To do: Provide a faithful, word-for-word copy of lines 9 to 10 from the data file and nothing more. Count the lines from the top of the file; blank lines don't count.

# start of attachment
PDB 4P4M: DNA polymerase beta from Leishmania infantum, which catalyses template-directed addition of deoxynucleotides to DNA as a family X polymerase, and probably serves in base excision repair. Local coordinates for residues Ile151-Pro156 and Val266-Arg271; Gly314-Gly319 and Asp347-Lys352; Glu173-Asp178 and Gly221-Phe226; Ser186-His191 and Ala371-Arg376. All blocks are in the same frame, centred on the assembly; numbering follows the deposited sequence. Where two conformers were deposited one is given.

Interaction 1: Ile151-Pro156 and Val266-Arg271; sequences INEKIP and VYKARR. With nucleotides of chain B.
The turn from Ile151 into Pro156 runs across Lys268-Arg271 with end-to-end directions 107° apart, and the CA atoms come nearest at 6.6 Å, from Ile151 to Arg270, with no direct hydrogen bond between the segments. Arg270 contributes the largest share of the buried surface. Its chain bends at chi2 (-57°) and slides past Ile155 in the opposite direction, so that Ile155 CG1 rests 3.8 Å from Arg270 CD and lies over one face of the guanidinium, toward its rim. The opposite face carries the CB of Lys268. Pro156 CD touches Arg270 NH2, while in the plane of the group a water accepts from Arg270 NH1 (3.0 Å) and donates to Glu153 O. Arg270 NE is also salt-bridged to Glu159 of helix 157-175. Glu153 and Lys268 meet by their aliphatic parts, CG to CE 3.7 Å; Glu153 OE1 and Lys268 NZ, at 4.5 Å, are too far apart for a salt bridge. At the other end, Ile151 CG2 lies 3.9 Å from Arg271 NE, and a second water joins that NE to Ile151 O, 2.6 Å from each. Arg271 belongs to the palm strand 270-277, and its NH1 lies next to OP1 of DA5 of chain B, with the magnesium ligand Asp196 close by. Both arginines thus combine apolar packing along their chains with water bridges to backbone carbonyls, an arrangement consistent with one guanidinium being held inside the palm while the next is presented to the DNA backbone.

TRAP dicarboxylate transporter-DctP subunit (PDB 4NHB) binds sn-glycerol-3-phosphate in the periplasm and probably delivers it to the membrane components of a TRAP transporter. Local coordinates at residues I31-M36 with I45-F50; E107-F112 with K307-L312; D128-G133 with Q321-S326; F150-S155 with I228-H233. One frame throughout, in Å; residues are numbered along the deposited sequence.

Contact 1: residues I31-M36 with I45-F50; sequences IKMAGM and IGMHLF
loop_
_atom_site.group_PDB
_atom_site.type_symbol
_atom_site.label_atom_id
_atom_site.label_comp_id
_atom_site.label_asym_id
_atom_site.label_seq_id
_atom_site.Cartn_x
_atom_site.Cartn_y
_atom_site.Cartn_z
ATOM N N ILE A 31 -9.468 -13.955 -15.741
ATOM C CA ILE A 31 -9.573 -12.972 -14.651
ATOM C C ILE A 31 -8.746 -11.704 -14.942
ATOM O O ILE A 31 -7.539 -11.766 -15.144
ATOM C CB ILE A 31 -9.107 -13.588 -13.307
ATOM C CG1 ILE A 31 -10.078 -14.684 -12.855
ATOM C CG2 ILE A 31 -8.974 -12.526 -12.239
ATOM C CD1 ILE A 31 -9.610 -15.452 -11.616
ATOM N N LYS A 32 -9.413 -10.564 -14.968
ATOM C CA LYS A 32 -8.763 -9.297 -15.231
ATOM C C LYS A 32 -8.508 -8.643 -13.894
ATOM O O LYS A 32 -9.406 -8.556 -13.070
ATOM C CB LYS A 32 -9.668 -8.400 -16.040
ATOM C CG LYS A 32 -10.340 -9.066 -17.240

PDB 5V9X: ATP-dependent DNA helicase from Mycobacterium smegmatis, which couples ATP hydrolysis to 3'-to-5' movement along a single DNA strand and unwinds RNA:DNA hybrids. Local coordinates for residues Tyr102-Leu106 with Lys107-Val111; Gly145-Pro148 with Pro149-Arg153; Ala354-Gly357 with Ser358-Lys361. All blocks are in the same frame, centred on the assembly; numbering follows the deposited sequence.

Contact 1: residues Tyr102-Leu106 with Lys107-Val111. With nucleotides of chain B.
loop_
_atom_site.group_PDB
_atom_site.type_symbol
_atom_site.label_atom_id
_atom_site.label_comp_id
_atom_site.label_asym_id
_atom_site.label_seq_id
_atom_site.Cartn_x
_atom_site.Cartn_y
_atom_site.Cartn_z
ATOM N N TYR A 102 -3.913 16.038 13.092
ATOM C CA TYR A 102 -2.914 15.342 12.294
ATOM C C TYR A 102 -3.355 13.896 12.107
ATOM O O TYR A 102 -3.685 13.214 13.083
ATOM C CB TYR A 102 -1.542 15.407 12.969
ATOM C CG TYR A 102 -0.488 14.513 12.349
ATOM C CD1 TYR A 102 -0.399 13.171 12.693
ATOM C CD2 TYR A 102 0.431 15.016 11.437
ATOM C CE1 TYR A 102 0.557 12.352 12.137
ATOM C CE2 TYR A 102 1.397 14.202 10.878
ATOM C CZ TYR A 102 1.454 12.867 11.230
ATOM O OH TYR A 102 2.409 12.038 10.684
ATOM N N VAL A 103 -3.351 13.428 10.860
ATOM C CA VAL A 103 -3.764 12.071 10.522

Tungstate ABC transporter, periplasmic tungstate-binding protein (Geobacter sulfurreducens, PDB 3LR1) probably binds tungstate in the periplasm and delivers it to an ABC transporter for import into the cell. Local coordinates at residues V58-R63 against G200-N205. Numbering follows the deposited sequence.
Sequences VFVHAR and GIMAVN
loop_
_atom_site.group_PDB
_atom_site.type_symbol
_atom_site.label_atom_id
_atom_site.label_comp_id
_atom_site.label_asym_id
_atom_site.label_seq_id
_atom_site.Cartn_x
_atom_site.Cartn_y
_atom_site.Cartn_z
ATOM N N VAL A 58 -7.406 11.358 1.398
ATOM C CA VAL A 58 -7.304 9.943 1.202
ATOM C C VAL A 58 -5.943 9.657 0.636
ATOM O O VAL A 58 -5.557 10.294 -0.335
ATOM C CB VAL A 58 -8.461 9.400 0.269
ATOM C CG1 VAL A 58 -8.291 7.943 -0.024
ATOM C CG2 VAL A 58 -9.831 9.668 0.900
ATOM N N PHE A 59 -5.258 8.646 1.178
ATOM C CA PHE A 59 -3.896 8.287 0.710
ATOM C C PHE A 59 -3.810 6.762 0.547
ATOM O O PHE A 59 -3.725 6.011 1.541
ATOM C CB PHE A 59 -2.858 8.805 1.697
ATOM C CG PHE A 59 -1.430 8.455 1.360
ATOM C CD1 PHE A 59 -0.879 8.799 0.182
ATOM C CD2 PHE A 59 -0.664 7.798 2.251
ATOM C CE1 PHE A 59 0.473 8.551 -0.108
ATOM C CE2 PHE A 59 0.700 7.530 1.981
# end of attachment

_atom_site.label_atom_id
_atom_site.label_comp_id